Duodenum

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What Is Duodenum?

The duodenum is an organ that is the beginning of the small intestine, which is located in the human body behind the stomach. The duodenum e­merges from the stomach, which joins the stomach’s pylorus and is the small intestine’s initial segment.

The duodenum has four parts. It is a long organ with a specific shape and essential functions for health. Although it is an integral part of the organism, it is possible to live without it, although it is associated with digestion and absorption disorders. The duodenum is mainly related to digestion.

Duodenum: What Is, Anatomy, Functions, Diseases, and Medical Examinations

Any problems in this area may indi­cate disease. Conditions indicating issues with the duodenum can cause specific symptoms, primarily abdominal pain. There are many diseases of the duodenum, and one of the most common diseases that can affect this organ is duodenal ulcers. The condition of this organ can be diagnosed with the help of special medical tests. Treatment of duodenal problems depends on the specific disease and cause. Dietary factors strongly influ­ence the health of the duodenum, so nutritional treatment such as a gluten-free diet is often beneficial.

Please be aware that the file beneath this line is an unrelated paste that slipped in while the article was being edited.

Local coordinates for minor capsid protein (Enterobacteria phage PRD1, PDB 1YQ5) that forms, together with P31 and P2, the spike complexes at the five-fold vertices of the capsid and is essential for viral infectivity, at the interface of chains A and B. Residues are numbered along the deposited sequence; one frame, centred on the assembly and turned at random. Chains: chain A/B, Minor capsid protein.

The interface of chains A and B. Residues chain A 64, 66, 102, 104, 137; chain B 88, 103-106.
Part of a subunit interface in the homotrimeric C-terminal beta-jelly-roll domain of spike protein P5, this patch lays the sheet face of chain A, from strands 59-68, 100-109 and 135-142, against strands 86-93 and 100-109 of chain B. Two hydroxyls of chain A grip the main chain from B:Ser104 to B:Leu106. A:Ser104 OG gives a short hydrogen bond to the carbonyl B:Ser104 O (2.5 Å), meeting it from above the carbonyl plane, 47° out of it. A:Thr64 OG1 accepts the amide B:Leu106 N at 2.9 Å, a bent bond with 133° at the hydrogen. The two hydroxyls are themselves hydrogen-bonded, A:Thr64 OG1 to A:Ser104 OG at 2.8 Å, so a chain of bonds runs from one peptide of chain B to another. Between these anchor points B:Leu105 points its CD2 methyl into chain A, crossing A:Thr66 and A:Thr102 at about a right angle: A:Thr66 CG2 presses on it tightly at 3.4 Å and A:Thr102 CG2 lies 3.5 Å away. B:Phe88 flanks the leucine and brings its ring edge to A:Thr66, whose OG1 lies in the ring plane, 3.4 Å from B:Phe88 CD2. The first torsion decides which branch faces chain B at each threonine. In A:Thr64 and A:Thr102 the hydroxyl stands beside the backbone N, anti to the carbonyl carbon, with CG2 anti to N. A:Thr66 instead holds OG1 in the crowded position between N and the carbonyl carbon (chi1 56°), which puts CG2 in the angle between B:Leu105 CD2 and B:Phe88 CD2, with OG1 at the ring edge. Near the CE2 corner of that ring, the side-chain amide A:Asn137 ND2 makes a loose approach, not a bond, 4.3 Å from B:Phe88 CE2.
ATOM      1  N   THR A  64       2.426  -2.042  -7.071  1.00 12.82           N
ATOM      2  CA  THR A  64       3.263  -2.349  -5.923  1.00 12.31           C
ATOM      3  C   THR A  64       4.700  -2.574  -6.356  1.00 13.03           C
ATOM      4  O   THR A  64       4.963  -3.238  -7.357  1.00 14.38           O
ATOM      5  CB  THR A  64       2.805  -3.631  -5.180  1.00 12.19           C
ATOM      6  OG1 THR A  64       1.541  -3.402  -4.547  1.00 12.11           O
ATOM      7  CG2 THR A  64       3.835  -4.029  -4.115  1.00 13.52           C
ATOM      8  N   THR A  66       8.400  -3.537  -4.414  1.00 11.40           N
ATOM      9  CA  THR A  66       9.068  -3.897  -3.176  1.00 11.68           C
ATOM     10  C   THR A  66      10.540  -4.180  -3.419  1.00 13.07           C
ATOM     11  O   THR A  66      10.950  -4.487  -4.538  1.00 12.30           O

Anatomy

The duodenum is the first part of the small intestine. It is C-shapedTrusted Source and located behind the stomach. This section of the dig­estive tract has a name that means 12 fingers in Latin. The term indicates the inexact length that the organ reaches. The duodenum is about 25 to 30 centimetresTrusted Source long. It also has four segments.

Duodenum: What Is, Anatomy, Functions, Diseases, and Medical Examinations

First Segment

At the beginning, the duodenum joins the liver organ. It is possible through the hepatoduodenal ligament. Elements such ­as the portal vein, hepatic artery, and bile duct are included in the ligament. The duodenal bulb is the shortest section of this organ and reaches approximately 4-5 cm.

Second Segment

The next part of the duodenum is located above the right kidney and the inferior vena cava. The inferior vena cava projects blo­od from the limbs and lower torso to the heart. In the concavity of the duodenum, which is C-shaped, is the upper part of the pancreas. The second segment is the descending part, which is 8-10 cm long.

Third Segment